In the circumstances, two major issues dominated the elections: (1) whether the Muslim League repre?sented the Muslims; and (2) whether the Muslims stood for Pakistan. Although a plethora of parties participated in the elections, only two mattered ? the Congress and the Muslim League. And in the election foray the League tried to muster up whatever support and strength it cou1d to prove its two-pronged claim, and the Congress gird up its loins precisely to disprove that claim.

Since the adoption of the Pakistan Resolution the Congress had sought to couch the Congress appeal in terms of specifically Muslim interests, both long-term and immediate. And since the Muslims were already alienated, the Congress could not and should not approach them directly. Hence it should be done through its client Muslim parties, more particularly through their religious leaders who, being always held in high esteem, had donned the leadership role, especially during the Khilafat movement (1919-24). These Muslim parties should ?unmask? the League and its leadership. And they should explode the ?myth? of its claim to represent Muslim India as a whole. Thus a series of conferences of pro-Congress Muslim parties were held, mainly in the UP and the Punjab, the ?key? Muslim areas, to challenge the League?s representative status and to denounce Pakistan.

And with the elections at hand, Sardar Vallabhai Patel, who so superbly and methodically supervised the campaign in the Muslim constituencies, devised a strategy by which all the non-League Muslim parties, what?ever their standing and whatever their objectives, coalesced with one another on the sheer basis of their opposition to the League and to Jinnah. They included the Jamiatul Ulema-i-Hind, All-India Muslim Majlis, Azad Muslim Board, All-India Shia Political Conference, Sunni Board (UP), Momin Conference (Bihar), Khudai-Khidmatagars (NWFP) and Anjuman-i-Watan (Baluchistan), besides the Ahrars and the Khaksars, who were principally active in the Punjab. The Congress also solidly supported Fazlul Haque?s Krishak Proja Party (KPP) in Bengal, Khizr Hayat Khan Tiwana?s Unionist Party in the Punjab, and G.M. Sayed?s Progressive Muslim League in Sind, which was launched late in December 1945, upon his expulsion from the Muslim League ? although each one of them still ?professed? to stand by the Pakistan ideal. Azad served as the chief coordinator between these disparate groups, mas?terminding a united front.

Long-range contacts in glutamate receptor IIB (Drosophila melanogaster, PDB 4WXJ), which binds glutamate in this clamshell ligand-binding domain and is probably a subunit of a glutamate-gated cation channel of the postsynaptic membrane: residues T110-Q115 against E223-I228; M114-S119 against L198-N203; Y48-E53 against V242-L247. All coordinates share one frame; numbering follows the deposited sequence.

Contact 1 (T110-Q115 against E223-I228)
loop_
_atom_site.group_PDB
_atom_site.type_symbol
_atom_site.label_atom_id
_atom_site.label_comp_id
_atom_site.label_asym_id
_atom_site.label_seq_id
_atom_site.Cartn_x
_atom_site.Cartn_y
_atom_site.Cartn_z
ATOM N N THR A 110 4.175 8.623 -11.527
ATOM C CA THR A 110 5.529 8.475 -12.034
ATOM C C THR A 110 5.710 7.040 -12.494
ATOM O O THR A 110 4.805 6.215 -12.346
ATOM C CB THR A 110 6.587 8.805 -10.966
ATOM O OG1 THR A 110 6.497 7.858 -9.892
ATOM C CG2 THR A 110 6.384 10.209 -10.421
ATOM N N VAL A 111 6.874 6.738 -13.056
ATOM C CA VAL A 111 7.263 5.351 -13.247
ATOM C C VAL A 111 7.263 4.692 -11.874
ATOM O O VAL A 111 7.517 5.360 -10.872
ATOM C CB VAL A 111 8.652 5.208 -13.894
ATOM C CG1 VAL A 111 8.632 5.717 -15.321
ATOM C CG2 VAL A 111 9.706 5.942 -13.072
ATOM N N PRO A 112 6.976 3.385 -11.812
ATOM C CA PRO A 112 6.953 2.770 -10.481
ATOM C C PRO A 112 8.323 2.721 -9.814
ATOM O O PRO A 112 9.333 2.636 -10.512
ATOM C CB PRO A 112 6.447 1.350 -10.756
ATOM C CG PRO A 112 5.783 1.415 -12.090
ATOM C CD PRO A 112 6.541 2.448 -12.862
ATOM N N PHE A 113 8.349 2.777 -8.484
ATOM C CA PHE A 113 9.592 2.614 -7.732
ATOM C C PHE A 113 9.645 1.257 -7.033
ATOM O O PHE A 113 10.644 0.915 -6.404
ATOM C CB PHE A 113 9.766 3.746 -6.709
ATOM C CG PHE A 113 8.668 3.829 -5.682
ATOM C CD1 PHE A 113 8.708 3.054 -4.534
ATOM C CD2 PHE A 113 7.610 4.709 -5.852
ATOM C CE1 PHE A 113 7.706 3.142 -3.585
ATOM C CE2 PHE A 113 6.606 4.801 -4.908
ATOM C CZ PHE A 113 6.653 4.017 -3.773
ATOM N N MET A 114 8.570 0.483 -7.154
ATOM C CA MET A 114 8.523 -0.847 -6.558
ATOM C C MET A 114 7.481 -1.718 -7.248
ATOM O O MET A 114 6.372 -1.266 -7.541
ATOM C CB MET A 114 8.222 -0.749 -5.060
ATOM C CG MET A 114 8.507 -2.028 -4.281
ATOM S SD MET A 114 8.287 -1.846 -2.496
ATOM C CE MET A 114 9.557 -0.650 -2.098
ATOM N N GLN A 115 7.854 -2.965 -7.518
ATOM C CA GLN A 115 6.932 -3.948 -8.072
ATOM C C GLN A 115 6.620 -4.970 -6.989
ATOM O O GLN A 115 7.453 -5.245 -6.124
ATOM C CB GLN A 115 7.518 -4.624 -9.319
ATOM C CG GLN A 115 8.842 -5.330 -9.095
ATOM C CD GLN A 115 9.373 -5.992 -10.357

Azad?s first salvo was the convening of a Nationalist Muslim Conference at New Delhi on September 8, 1945, fol?lowed by the setting up of a Central Azad Board on September 17, 1945, and of an Azad Muslim Parliamentary Board at its first meeting in Delhi on September 25.

Since Pakistan had to be established in the Muslim majority areas, the Congress gave the utmost attention to them, especially to Bengal and the Punjab, allocating huge funds to these two ?key? provinces in the Pakistan taxonomy. Thus Maulana Daud Ghaznavi, President, Punjab Provincial Congress Committee, asked for Rs. 600,000 while Bhim Sen Sachar demanded Rs. 500,000. Patel sent Rs. 150,000 to Bengal, and asked B.C. Roy to approach C.D. Birla for further funds.

Patel also made it clear to all and sundry that he ?was expected to help them only in the matter of Muslim Constituencies?. With his headquarters at Bombay and Poona, the ?iron dicta?tor? of the Congress spent a good deal of time and energy, and carried a heavy load of correspondence with, besides Azad, the Congress leaders in the provinces, to coordinate and organize the anti-League forces, in order to give the League a tough fight at the hustings. And to make matters worse for the Muslims and the League, Patel?s strenuous efforts, Nehru?s tireless rhetoric and the Congress? oriented press? inspired stories gave nerve and verve to the League?s opponents as never before. And when they found little response to their call among the Muslim masses, they came down to downright abuse, anathemising fatwas, and violence.